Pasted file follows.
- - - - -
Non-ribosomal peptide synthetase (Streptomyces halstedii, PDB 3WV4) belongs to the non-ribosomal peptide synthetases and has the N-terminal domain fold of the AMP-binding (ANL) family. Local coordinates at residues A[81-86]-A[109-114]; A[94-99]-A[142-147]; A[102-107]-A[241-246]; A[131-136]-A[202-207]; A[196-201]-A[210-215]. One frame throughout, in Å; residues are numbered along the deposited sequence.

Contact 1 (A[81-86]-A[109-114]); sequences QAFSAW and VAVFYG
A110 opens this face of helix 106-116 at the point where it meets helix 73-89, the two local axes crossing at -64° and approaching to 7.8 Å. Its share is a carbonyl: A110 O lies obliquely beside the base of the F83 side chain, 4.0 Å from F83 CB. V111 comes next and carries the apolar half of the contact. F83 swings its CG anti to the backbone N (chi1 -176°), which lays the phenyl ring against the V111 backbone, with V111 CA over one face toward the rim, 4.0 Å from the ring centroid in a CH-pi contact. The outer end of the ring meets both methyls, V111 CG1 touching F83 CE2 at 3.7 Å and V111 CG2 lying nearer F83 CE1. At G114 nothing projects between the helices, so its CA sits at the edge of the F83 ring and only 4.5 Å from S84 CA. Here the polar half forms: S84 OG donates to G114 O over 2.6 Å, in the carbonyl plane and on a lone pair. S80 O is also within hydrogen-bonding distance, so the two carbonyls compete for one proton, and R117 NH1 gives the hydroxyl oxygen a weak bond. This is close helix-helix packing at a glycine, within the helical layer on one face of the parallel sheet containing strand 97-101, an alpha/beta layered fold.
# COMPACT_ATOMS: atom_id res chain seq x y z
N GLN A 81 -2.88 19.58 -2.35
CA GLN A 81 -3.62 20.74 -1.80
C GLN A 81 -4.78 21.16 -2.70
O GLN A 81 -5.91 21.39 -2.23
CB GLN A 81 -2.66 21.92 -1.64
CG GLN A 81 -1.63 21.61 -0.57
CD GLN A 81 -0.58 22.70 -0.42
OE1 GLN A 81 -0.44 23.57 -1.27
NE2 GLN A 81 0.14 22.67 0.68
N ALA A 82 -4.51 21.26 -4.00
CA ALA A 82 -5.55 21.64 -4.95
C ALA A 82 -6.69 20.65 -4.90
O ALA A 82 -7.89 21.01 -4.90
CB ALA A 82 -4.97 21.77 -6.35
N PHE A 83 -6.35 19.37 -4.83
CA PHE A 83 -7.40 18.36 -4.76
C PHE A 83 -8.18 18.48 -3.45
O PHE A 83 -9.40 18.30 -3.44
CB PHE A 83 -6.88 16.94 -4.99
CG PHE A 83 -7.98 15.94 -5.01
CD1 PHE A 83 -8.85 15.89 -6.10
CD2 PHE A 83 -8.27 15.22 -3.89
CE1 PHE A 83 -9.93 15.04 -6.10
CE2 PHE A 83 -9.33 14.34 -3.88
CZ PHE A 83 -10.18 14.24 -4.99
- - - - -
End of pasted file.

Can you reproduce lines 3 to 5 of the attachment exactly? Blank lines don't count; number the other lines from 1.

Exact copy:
A110 opens this face of helix 106-116 at the point where it meets helix 73-89, the two local axes crossing at -64° and approaching to 7.8 Å. Its share is a carbonyl: A110 O lies obliquely beside the base of the F83 side chain, 4.0 Å from F83 CB. V111 comes next and carries the apolar half of the contact. F83 swings its CG anti to the backbone N (chi1 -176°), which lays the phenyl ring against the V111 backbone, with V111 CA over one face toward the rim, 4.0 Å from the ring centroid in a CH-pi contact. The outer end of the ring meets both methyls, V111 CG1 touching F83 CE2 at 3.7 Å and V111 CG2 lying nearer F83 CE1. At G114 nothing projects between the helices, so its CA sits at the edge of the F83 ring and only 4.5 Å from S84 CA. Here the polar half forms: S84 OG donates to G114 O over 2.6 Å, in the carbonyl plane and on a lone pair. S80 O is also within hydrogen-bonding distance, so the two carbonyls compete for one proton, and R117 NH1 gives the hydroxyl oxygen a weak bond. This is close helix-helix packing at a glycine, within the helical layer on one face of the parallel sheet containing strand 97-101, an alpha/beta layered fold.
# COMPACT_ATOMS: atom_id res chain seq x y z
N GLN A 81 -2.88 19.58 -2.35